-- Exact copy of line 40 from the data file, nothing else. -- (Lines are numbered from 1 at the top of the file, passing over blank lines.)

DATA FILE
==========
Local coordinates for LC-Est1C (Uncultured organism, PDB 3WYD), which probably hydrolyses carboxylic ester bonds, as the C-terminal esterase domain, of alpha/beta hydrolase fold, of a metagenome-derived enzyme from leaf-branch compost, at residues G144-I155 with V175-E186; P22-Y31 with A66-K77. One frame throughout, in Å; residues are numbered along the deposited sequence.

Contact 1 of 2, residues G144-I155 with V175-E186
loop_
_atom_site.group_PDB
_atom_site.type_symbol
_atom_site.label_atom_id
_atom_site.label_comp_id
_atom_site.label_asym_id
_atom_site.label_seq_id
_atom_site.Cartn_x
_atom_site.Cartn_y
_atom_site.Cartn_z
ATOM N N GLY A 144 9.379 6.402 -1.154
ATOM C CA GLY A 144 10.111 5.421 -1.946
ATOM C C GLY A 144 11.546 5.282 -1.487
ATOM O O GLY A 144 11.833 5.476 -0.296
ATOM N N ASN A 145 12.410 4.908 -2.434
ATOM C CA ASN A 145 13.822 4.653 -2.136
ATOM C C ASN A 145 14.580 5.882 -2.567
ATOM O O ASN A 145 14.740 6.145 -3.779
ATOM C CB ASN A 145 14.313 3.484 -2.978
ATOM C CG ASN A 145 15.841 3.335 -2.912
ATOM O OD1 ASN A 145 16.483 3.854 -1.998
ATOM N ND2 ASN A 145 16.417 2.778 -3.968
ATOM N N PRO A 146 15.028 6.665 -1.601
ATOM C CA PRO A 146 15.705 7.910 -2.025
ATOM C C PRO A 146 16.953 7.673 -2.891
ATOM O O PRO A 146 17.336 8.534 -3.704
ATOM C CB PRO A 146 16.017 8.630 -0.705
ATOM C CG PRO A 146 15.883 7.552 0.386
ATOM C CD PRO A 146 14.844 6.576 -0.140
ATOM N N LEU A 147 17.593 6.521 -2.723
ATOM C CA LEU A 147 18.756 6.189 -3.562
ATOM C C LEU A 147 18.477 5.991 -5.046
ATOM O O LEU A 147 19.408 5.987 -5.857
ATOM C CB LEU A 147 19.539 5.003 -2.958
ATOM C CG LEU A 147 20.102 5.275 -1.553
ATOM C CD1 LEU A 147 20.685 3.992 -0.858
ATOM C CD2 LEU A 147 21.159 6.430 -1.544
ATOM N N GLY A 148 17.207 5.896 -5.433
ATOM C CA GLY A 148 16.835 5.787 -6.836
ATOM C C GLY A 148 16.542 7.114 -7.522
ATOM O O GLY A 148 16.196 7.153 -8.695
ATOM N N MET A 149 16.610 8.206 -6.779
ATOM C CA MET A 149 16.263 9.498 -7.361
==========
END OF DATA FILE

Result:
ATOM N N GLY A 148 17.207 5.896 -5.433